THE PEOPLE OF THE STATE OF NEW YORK ex rel. ADELINA BARONE, Respondent,
FRANK FOX, Warden of the Workhouse, Defendant. THE PEOPLE OF THE STATE OF NEW YORK, Appellant.
APPEAL by the People of the State of New York from an order of the Supreme Court, made at the New York Special Term and entered in the office of the clerk of the county of New York on the 6th day of December, 1910, sustaining a writ of habeas corpus and discharging the relator from custody.
Robert S. Johnstone, Deputy Assistant District Attorney, for the appellant.
Bertha Rembaugh, for the respondent.
INGRAHAM, P. J.:
The question presented on this appeal is whether section 79 of the act in relation to inferior courts of criminal jurisdiction in the city of New York (Laws of 1910, chap. 659) is void as a violation of the Constitution of this State.
To clearly present the question an analysis of this act will be useful. The act itself is entitled 'An act in relation to the inferior courts of criminal jurisdiction in the city of New York, defining their powers and jurisdiction and providing for their officers.' By section 2, two courts of criminal jurisdiction are established: First, the Court of Special Sessions, and,second, the City Magistrates' Courts. Article 2 provides for the organization of the Court of Special Sessions, and article 4 for the organization of the City Magistrates' Courts. By section 50 the City Magistrates' Courts in the city of New York are divided into two divisions, the first division to embrace the boroughs of Manhattan and The Bronx. Provision is then made for the appointment of magistrates, and article 5 relates to the jurisdiction and procedure of the City Magistrates' Courts. By section 88 it is provided that upon a charge of vagrancy, if the person so convicted be a prostitute between the ages of sixteen and twenty-one, the magistrate may commit such person, for not exceeding one year, to certain institutions named in the act; that all other persons convicted upon a charge of vagrancy, including persons convicted as prostitutes except those committed under section 79 of this act (the section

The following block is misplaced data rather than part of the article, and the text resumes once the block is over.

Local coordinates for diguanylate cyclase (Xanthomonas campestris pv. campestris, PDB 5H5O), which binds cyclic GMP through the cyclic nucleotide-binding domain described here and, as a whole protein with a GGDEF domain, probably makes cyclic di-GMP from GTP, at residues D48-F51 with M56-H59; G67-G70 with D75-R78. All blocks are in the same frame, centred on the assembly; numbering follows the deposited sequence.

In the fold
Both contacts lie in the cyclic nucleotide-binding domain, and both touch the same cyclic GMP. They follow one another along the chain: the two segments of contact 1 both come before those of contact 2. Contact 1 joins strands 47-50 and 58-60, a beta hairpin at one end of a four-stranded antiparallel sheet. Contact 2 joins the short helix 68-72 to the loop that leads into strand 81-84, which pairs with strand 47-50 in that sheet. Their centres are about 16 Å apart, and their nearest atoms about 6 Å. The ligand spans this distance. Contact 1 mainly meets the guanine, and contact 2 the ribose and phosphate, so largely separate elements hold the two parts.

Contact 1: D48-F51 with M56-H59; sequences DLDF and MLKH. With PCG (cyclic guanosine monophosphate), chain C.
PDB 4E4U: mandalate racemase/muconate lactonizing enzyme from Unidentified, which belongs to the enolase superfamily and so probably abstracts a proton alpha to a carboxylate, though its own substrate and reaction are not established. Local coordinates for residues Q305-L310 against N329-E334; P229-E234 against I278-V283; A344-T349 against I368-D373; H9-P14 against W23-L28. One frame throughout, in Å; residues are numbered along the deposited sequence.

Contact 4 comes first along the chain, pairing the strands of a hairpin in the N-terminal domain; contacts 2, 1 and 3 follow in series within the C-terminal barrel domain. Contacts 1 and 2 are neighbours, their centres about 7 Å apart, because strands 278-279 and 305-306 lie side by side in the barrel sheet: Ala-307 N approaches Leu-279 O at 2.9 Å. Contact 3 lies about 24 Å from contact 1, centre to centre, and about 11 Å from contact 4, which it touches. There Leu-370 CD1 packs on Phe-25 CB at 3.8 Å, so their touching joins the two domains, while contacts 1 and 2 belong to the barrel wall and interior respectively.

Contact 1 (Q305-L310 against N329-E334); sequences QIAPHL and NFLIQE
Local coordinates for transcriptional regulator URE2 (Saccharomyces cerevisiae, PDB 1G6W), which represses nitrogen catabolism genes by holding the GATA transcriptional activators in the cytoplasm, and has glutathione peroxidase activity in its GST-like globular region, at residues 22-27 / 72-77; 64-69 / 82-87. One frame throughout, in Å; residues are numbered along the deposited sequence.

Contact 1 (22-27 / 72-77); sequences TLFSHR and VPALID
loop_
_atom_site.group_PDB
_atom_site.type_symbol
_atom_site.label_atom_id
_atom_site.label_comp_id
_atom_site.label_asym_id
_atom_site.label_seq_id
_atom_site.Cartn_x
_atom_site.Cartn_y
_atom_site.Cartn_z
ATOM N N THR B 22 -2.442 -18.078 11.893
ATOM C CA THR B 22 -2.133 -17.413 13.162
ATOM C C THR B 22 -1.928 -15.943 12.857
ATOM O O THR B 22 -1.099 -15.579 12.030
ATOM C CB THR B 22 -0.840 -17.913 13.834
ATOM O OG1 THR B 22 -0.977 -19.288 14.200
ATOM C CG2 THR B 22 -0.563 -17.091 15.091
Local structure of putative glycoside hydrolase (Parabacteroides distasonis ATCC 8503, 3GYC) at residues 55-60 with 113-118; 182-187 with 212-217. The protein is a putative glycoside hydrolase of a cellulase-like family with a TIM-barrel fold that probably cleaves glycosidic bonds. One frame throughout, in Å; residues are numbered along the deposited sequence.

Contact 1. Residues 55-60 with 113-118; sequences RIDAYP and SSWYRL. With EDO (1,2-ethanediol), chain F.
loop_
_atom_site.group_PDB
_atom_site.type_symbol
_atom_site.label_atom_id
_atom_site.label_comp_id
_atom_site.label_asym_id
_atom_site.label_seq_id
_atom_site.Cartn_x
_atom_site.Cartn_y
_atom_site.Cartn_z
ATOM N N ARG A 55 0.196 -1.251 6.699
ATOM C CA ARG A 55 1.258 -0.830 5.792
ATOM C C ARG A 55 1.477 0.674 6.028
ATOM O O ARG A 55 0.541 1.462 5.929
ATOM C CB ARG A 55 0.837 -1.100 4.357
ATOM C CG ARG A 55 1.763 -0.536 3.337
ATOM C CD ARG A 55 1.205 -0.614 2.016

in question) and not committed to a reformatory as herein above provided, shall be committed in the boroughs of Manhattan, Brooklyn and The Bronx to the workhouse on Blackwell's Island, and in the other boroughs of said city to a county jail for the term of six months. Section 77 provides for night courts and a separate court for women. Section 78 provides for the identification of prostitutes, and section 79 contains the provision under which the relator was committed, and which it is claimed violates the Constitution. In considering this section we must bear in mind that the proceedings provided for are proceedings in a court of justice, the powers thereby granted are to be exercised by a judicial officer sitting in court, and the judgment therein rendered is the judgment of a court administering justice.
The proceedings respecting vagrancy are regulated by title 6 of part 6 of the Code of Criminal Procedure. Section 887 of that Code, subdivision 3, provides that 'a person who has contracted an infectious or other disease, in the practice of drunkenness or debauchery, requiring charitable aid to restore him to health,' and (subdivision 4) 'a common prostitute, who has no lawful employment whereby to maintain herself,' are vagrants, and, therefore, are persons coming under the jurisdiction of the inferior criminal courts, and subdivision 2 of section 1458 of the Consolidation Act (Laws of 1882, chap. 410) provides that a common prostitute loitering or soliciting in a public place is a disorderly person. By section 79 of the act of 1910 it is provided that 'Any person who is a vagrant, as defined in subdivision four of section eight hundred and eighty-seven of the Code of Criminal Procedure, or who is convicted of a violation of subdivision two of section fourteen hundred and fifty-eight of the Consolidation Act, or of section one hundred and fifty of the Tenement House Law, shall after conviction be taken to a room adjacent to the court room, and there be physically examined by a woman physician of the department of health detailed for such purpose. After such examination the physician making the same shall promptly prepare and sign a written report to the court of the prisoner's physical condition, and if it thereby appears that the prisoner is afflicted with any venereal disease, which is contagious, infectious or
communicable, the magistrate shall commit her to a public hospital having a ward or wards for the treatment of the disease with which she is afflicted for detention and treatment for a minimum period fixed by him in the commitment, and for a maximum period of not more than one year; provided, that in case a prisoner so committed to any institution shall be cured of her venereal disease, which is contagious, infectious or communicable, after the expiration of the minimum period and before the expiration of the maximum period for which she was committed to such institution, she shall be discharged and released from custody upon the written order of the officer in charge of the institution to which she was committed upon the certificate of a physician of such institution or of the department of health that the prisoner is free of any venereal disease which is contagious, infectious or communicable. If, however, such prisoner shall be cured prior to the expiration of the minimum period for which she was committed she shall be forthwith transferred to the workhouse and discharged at the expiration of said minimum period.'